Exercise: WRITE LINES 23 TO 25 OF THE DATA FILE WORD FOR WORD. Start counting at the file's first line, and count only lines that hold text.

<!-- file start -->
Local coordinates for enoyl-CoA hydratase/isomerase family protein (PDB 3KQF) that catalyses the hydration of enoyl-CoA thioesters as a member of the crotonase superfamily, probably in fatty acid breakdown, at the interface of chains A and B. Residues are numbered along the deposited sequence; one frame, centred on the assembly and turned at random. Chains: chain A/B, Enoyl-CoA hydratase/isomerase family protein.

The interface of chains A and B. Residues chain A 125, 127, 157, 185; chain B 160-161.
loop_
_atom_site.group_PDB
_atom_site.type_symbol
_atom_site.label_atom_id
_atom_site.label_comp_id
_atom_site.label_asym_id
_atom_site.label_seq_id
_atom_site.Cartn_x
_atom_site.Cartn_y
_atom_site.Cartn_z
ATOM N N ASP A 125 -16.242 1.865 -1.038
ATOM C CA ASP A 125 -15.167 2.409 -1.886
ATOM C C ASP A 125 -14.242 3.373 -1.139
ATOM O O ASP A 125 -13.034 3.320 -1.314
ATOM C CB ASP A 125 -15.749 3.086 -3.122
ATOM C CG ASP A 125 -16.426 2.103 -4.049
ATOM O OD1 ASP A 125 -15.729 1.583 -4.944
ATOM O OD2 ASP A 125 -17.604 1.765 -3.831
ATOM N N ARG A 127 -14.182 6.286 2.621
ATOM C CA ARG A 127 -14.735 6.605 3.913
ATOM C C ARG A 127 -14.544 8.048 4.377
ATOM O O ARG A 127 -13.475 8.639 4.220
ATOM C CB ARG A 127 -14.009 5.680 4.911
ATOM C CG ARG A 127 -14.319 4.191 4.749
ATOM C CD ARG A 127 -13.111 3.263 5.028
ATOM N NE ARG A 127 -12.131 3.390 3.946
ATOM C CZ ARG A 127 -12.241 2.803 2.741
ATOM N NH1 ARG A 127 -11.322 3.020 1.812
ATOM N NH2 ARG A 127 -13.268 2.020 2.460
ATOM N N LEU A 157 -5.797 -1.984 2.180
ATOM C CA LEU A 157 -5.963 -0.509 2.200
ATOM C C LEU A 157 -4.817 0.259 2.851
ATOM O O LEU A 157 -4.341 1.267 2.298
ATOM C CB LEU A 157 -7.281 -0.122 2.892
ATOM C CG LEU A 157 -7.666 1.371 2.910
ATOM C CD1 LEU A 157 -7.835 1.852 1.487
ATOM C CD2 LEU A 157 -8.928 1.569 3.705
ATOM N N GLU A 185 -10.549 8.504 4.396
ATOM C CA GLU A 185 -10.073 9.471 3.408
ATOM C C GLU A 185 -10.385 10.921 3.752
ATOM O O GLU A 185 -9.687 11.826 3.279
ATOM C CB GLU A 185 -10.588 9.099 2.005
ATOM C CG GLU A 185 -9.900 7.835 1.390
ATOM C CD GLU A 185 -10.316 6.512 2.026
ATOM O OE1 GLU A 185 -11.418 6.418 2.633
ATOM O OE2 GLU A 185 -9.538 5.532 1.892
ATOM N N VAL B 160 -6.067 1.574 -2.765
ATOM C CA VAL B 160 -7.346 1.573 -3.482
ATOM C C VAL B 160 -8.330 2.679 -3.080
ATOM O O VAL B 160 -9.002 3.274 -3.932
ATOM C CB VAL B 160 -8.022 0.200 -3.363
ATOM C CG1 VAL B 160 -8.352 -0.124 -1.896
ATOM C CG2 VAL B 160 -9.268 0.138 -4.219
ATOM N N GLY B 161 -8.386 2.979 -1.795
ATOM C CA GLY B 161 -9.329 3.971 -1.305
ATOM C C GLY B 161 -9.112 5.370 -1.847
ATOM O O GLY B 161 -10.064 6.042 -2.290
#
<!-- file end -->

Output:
ATOM C C ARG A 127 -14.544 8.048 4.377
ATOM O O ARG A 127 -13.475 8.639 4.220
ATOM C CB ARG A 127 -14.009 5.680 4.911